The defendants also move to dismiss under Federal Rule of Civil Procedure 12(b)(1), making a facial challenge to this Court's jurisdiction. In reviewing a facial jurisdictional challenge -- that is, an objection to the legal sufficiency of plaintiff's jurisdictional allegations as set forth in the complaint -- "the court must take all facts alleged in the complaint as true and draw all reasonable inferences in favor of plaintiff" and decide the motion based on those facts. Robinson, 269 F.3d at 140(quoting Sweet v. Sheahan, 235 F.3d 80, 83 (2d Cir. 2000)) (internal quotation marks omitted).

2. Discrimination Claims

Kwiatkowski, who identifies himself as Polish, claims that the credit union discriminated against him when it denied his loan applications on the basis of his national origin. He alleges purposeful discrimination, claiming that his "national origin was a motivating factor, and played an important role in [the credit union's] decision not to approve [his] business loan." Compl. ¶ 41.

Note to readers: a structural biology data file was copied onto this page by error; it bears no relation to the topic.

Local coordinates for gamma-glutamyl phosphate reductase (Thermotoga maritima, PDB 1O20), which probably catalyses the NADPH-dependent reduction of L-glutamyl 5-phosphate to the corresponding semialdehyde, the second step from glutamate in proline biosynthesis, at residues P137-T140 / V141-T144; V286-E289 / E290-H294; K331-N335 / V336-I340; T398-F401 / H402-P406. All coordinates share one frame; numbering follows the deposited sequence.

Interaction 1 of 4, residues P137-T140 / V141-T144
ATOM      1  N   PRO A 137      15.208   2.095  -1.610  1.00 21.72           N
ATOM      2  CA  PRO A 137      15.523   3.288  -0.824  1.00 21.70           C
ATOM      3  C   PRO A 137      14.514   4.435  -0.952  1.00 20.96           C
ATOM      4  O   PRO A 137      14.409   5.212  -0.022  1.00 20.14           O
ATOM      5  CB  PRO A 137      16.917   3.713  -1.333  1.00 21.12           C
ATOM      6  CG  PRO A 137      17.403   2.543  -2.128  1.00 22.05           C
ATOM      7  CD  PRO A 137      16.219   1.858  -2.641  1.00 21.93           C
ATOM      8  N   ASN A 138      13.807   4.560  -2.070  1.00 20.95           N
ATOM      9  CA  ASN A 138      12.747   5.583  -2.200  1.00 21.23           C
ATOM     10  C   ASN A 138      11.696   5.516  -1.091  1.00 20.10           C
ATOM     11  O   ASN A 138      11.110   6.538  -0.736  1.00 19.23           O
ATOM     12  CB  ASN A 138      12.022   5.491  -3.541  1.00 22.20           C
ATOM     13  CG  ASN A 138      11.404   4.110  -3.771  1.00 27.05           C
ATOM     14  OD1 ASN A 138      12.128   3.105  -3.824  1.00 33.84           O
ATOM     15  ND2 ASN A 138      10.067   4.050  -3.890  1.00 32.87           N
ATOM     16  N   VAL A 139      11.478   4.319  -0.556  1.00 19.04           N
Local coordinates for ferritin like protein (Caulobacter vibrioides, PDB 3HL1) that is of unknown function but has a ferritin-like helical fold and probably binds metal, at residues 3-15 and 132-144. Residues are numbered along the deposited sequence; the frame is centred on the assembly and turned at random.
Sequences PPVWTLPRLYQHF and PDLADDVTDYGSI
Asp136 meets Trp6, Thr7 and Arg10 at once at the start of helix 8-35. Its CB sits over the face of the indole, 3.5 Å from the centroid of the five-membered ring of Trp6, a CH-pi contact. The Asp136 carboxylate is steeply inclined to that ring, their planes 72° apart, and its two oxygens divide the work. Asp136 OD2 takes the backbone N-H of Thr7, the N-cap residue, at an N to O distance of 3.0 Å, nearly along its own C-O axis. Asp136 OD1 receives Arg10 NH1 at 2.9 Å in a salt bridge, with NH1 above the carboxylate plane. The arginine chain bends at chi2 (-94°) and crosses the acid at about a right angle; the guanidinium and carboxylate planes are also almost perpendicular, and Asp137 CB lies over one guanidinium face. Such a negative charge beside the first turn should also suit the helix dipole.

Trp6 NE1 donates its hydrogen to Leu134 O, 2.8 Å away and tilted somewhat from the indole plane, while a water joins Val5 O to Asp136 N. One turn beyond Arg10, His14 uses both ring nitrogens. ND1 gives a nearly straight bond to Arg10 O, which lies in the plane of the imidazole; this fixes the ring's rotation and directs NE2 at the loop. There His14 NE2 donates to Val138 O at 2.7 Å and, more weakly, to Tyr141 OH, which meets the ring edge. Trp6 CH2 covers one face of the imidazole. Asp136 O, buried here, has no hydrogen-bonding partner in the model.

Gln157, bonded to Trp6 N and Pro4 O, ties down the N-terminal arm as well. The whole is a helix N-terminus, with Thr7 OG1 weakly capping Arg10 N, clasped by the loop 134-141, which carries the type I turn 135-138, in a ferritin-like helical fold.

The Equal Credit Opportunity Act makes it "unlawful for any creditor to discriminate against any applicant, with respect to any aspect of a credit transaction[,] on the basis of . . . national origin." 15 U.S.C. § 1691(a). Title VI of the Civil Rights Act of 1964 mandates that "[n]o person in the United States shall, on the ground of race, color, or national origin, be excluded from participation in, be denied the benefits of, or be subjected to discrimination under any program or activity receiving Federal financial assistance." 42 U.S.C. § 2000d. Under both Acts, discriminatory animus is an element of a purposeful discrimination claim. See Thompson v. Marine Midland Bank, 198 F.3d 235 (2d Cir. 1999); Lora v. Bd. of Educ. of N.Y., 623 F.2d 248, 250 (2d Cir. 1980). Thus to survive a motion to dismiss, the factual allegations in the complaint must allow the Court to draw the reasonable inference that the credit union denied Kwiatkowski's applications for business loans because of, and not simply in spite of, his national origin. See Iqbal, 129 S. Ct. at 1949-50. In this analysis we disregard any conclusory statements in the complaint, such as the "formulaic recitation of the elements" of a claim, including the element of intent in a discrimination claim. See id. at 1949-51 (quoting Bell Atlantic Corp. v. Twombly, 550 U.S. 544, 555 (2007)) (internal quotation marks omitted).